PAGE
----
How does God get our attention? What does it take for us to take heed of the Spirit within? And what could we not achieve if only we trusted the power of the Spirit that has been given to us?

Mission as mutual enrichment

May 25, 2019

St Augustine’s Day (Easter 6) – 2019

(John 14:23-29, Acts 16:9-15)

Marian Free

In the name of God who goes before us into the world. Amen.

“Dear Bishop, …Suddenly I feel the urgent need to cast aside all theories and discussions, all efforts at strategy and simply go to these people and do the work among them for which I came to Africa. I would propose cutting myself off from the schools and the hospital and just go and talk to them about God and the Christian message. Outside of this, I have no theory, no plan, no strategy, no gimmick, no idea of what will come. I feel rather naked. I will begin as soon as possible.”

In the mid 70s a young Jesuit priest, Vincent Donovan, was sent to a missionary post in Kenya. The Jesuits had been in the nation for over 100 years, but had not managed to convert even one member of proud Masai people. The mission station boasted a hospital and a school. Children came to the mission school to be educated the the Masai brought the sick to be treated. The Jesuits were welcome guests at significant events, but had long since given up any real attempt to bring the Masai to faith. Vincent was young and enthusiastic. He had not come to this far away land to sit and wait for people to come to him. He had become a missionary so that he could share the faith that was so important to him. The Bishop gave his approval for Vincent to carry out his experiment. What happened next was truly remarkable.

In order to begin Vincent sought the permission of the elders of the various Masai communities. They were willing to hear him but, being herders who woke early to take their flocks to pasture, they could only spare the hour before dawn. Undeterred, Vincent rose early and met with the communities before they left with their flocks for the day. His method was to tell the story of Jesus through the gospel of Mark. Each morning Vincent would meet with the people and explain the gospel to them. Along the way he learnt about the culture he was interacting and adapted his teaching to fit. For example, parables that were meaningful in the agricultural society of first century Palestine did not not speak to the pastoral society of the Masai who competed for land with the agriculturalists to the south. Jesus’ teaching had to be shared in another way.

Not only was Vincent sensitive to the surroundings in which he found himself, he was also open to the wisdom that preceded him. He did not assume that the Masai had no culture or spiritual life and was therefore able to learn more about himself and his faith from those with whom spoke. It was clear to one of the tribal elders that at times Vincent appeared to be lost. He took Vincent aside and explained to him that the Masai understood God to be like a prowling lion and he observed that the lion was following Vincent and he challenged Vincent to stop and take stock and to ask himself what it was that he was running away from! Instead of rejecting this advice Vincent took it to heart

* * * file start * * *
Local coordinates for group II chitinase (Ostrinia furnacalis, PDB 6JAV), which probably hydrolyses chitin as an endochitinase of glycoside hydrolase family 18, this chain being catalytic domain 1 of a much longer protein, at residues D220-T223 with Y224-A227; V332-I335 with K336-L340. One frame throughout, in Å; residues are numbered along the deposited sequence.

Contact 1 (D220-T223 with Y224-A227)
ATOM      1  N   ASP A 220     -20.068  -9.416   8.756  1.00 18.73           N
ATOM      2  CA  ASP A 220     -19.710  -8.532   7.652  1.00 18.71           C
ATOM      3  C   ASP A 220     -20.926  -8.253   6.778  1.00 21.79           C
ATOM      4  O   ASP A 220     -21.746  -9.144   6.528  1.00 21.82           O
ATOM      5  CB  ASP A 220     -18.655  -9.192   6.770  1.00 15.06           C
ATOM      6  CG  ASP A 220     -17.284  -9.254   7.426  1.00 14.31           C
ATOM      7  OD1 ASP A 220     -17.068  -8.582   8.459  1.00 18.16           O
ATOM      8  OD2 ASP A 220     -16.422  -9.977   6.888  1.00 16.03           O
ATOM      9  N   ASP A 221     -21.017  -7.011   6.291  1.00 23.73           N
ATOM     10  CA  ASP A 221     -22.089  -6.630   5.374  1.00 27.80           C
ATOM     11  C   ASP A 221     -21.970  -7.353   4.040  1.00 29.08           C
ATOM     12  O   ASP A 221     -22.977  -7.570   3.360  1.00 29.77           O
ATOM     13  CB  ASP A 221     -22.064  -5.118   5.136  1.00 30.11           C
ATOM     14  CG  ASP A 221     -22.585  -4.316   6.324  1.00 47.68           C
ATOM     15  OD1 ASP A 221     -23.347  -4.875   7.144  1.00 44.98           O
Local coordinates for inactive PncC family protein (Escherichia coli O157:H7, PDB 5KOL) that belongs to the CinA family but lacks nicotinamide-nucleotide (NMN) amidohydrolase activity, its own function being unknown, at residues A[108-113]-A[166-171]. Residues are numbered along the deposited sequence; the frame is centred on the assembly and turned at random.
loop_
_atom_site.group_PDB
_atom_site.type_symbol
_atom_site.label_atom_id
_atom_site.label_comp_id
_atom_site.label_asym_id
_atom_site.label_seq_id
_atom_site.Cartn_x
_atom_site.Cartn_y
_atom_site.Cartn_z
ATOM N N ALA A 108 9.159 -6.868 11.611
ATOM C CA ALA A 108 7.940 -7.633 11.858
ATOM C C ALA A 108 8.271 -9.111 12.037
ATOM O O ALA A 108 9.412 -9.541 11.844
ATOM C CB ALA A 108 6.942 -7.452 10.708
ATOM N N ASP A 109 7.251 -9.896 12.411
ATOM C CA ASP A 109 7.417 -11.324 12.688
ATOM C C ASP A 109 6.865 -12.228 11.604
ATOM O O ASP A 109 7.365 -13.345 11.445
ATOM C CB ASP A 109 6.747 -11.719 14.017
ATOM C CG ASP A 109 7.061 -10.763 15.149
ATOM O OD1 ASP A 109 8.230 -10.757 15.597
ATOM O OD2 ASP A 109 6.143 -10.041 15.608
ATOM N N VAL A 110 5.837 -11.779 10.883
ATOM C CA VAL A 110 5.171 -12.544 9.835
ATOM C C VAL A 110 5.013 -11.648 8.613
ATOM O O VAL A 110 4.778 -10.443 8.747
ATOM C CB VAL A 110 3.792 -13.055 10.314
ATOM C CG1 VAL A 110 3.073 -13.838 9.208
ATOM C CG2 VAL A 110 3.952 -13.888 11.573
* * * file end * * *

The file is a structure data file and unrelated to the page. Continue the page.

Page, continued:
Vincent had come to Kenya share the gospel that he loved with those who had not heard it, but he was respectful of their culture and their experiences and willing to learn from those around him. He did not assume, as many have, that he was interacting with heathen savages but recognized that the Masai belonged an ancient culture that had its own beliefs and wisdom. He spoke to their situation and in turn was willing to learn from their experience.

To me the most stunning aspect of Vincent’s story is this. At the end of the process, after endless mornings of pre-dawn discussions, Vincent asked the villagers whether or not they would like to be baptized. Some said ‘yes’ and others said ‘no’. He did not try to persuade those who said ‘no’ to change their minds nor did he use the fear of hell. He had shared the faith, but he was not willing to impose it. The choice was theirs to make.

Centuries before Vincent stepped foot in Kenya, Augustine landed in Kent from Rome. Augustine had been sent by Pope Gregory to convert the Angles. In Kent Augustine and his band of monks received a cordial welcome. The gospel had in fact preceded them and the Queen, Bertha, was already a Christian. Just as Vincent had a base from which to work, so too did Augustine. In both cases there was a small Christian presence, but most of the people remained unchanged, their culture and their customs untouched by the gospel. We know little about Augustine’s methodology, but from a letter to the Pope, we know that he was unsure what he should do with regard to local practices and holy shrines. In his wisdom the Pope suggested that the holy places be retained and put to use, thereby adapting earlier practices for use by those who now professed Jesus as Lord. Instead of destroying that which preexisted Christianity, Gregory encouraged engagement with it.

The approach of Augustine and Vincent differ markedly from that of many of the colonial missionaries who often sought to conquer and suppress the cultures they encountered, who failed to listen to and understand the peoples whom they desired to change and who, in their arrogance and ignorance, failed to see that God was already at work in the ancient cultures they encountered.

The association of mission with colonialism has given mission a bad name. So much damage has been done in the name of Jesus that we are cautious and timid, anxious not to be seen as those who impose our will on others. Yet we have a great treasure that cries out to be shared – not by tramping rough shod over ancient traditions and wisdom, not by arrogantly assuming that those whose lives are different from our own are necessarily impoverished, not by imposing our will or ourculture on others but by starting where people are, by showing respect for and interest in those whom we meet, by being willing to learn and to have our own lives and faith deepened and enriched as a result. In the end, the gospel belongs to God and God will speak to the hearts of others as God has spoken to us and God will use us if we make ourselves ready and available, humble and willing to learn.